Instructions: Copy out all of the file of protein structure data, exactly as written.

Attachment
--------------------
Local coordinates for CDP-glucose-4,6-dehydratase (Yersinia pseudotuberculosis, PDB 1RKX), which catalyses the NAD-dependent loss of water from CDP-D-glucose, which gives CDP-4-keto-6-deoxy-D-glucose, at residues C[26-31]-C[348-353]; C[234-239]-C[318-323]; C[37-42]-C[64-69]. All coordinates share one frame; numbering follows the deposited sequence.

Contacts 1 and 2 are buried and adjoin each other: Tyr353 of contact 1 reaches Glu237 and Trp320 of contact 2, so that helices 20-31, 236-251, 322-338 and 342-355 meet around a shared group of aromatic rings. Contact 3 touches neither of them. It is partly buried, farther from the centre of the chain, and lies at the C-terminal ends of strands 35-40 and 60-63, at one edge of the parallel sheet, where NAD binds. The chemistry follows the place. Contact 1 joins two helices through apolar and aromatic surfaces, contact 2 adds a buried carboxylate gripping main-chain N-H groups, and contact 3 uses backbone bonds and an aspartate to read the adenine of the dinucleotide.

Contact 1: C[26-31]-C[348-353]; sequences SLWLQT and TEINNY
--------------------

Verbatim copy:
Local coordinates for CDP-glucose-4,6-dehydratase (Yersinia pseudotuberculosis, PDB 1RKX), which catalyses the NAD-dependent loss of water from CDP-D-glucose, which gives CDP-4-keto-6-deoxy-D-glucose, at residues C[26-31]-C[348-353]; C[234-239]-C[318-323]; C[37-42]-C[64-69]. All coordinates share one frame; numbering follows the deposited sequence.

Contacts 1 and 2 are buried and adjoin each other: Tyr353 of contact 1 reaches Glu237 and Trp320 of contact 2, so that helices 20-31, 236-251, 322-338 and 342-355 meet around a shared group of aromatic rings. Contact 3 touches neither of them. It is partly buried, farther from the centre of the chain, and lies at the C-terminal ends of strands 35-40 and 60-63, at one edge of the parallel sheet, where NAD binds. The chemistry follows the place. Contact 1 joins two helices through apolar and aromatic surfaces, contact 2 adds a buried carboxylate gripping main-chain N-H groups, and contact 3 uses backbone bonds and an aspartate to read the adenine of the dinucleotide.

Contact 1: C[26-31]-C[348-353]; sequences SLWLQT and TEINNY